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Spadina Literary Review  —  edition 30 page 13


I didn’t breathe and didn’t swallow. I became still, slowing my heartbeat, moving inwards into my self, hiding from her touch like a scared turtle. I would not give her my attention, but instead I would shift it and find myself in the peculiarities of the painting, as deep and mysterious as they were. I had a workman’s resolve and she would not break my gaze.

“Do you hear me?” she said, burning a hole in the back of my head, still making small indents in my shoulder. Her voice this time was loud and insincere, as if she knew the internal trouble she was causing me, which only strengthened my resolve.

“Boy? Are you listening?” she said, louder now, her voice jarring, cracking at the walls. The painting in front of me shook.

“What is it?” a hoarse male voice, the sound of a smoker, said from out of view.

“This boy,” she said, still poking me. “He’s frozen stiff.”

“Isn’t that strange? What an odd installation.”

I was no installation for their amusement. I would not be reduced to the level of being an “installation.” I had no maker, no artist, except my parents and theirs before me.

“An installation?” the elder woman said, her voice wavering with doubt.

“Isn’t he?” he said.

“I don’t—” she said, pressing harder into the meat of my shoulder. “Well, I don’t know.”

I could hear the man scratching his chin, the soft rustle of hours-old beard. “Looks like an installation to me.”

“May be,” she said, turning her prodding into a pinch between her frail fingers.

“Hey, James!” the man said, turning his head. “Did we see this one earlier?”

Another man, this one with a squeaky voice, joined us. “I don’t remember, Tomás.” He was a big man, in my mind, this James — husky and red-faced.

“What’s the commotion?” a woman’s voice, much younger than the first, added.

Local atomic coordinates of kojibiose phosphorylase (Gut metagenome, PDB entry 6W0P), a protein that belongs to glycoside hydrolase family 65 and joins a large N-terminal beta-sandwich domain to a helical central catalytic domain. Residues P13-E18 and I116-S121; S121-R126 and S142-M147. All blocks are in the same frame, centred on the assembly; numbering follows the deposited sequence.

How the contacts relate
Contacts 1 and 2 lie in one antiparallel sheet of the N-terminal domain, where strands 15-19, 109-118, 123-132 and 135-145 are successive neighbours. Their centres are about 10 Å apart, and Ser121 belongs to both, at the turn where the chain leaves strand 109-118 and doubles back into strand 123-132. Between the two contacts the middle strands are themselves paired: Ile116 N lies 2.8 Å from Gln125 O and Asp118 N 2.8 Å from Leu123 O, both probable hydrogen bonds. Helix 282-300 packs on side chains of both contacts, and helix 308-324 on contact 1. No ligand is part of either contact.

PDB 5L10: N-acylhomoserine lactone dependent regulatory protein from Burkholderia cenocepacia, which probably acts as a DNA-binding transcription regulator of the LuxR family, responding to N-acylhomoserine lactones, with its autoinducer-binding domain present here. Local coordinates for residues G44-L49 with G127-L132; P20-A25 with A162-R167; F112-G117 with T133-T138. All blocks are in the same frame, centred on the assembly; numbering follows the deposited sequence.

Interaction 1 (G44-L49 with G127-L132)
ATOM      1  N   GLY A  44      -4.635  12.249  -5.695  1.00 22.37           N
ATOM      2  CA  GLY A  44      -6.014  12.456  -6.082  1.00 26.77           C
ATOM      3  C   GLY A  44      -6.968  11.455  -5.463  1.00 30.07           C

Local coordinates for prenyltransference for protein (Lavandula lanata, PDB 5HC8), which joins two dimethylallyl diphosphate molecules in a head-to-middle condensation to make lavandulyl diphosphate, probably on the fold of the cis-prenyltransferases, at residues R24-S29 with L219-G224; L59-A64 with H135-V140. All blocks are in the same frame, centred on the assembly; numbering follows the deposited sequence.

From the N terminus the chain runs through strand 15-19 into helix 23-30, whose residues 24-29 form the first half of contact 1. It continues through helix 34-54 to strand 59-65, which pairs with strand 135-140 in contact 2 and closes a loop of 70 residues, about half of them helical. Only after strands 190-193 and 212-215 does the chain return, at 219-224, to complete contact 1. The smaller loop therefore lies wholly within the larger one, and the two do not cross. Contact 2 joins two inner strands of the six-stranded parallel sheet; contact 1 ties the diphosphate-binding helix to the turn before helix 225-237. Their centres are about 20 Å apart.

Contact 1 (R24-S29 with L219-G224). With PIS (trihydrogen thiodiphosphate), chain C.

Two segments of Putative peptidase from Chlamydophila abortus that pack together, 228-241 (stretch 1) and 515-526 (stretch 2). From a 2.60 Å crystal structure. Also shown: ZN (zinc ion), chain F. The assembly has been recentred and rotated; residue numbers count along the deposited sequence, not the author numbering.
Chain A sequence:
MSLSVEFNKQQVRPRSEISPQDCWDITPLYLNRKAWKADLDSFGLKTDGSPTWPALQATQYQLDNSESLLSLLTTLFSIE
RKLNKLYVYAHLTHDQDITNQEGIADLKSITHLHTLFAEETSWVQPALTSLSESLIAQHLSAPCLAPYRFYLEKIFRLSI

“We’re wondering,” said Tomás, “is this a living person, frozen in spot, or an installation?”

At that moment, I could have broken them from their debate, but I couldn’t bear to turn and face their searching eyes, to move my lips in their presence. My only recourse, to save myself the embarrassment of being an oddity, a man incapable of speech, too nervous in public, anthrophobic, was stillness. I resolved to further freeze myself, to become a statue in their presence, to preserve my dignity. What would they have thought if I, a man-made sculpture back from the dead, were to turn around and say hello? They would not have allowed me to carry on as if I hadn’t lived my life as a statue. They would be forced to ask further, more prying questions. I would not allow this. I would see this role through to the end, as long as it took. Once the ‘moving’ people cleared out, I could make my way to the door.

“Does it matter which it is, an installation or the living?” the young woman said.

“Does it matter?” the elderly woman said, making various hems and haws.

“Artistically, you mean?” James said.

“Sure,” the young woman said.

“Hmmmmmmmmmmmmmm,” they all said, taking a small step back in unison.

“You can’t be touching the art,” a new man’s voice intervened, referring to the elderly woman who was still palpating my increasingly sore shoulder.

“Oh, dear. I’m sorry,” she said, continuing to jab. “I guess I, uh, got lost in the expression of it all. It’s a really moving piece, you know.”

“So it is an installation!” said Tomás.

“Of course it is,” said the new man. He stepped behind me and pulled the woman’s hand from my shoulder. He was a large man, taking over the full size of the reflection in the glass of the painting. He wore a white button-up shirt with YTIЯUƆƎƧ written on the right breast pocket.

“That settles it,” the old woman said.

“A beautiful work,” Tomás said.

“I love it,” the younger woman said.

“I’ll get a rope,” the security guard said. He turned and left.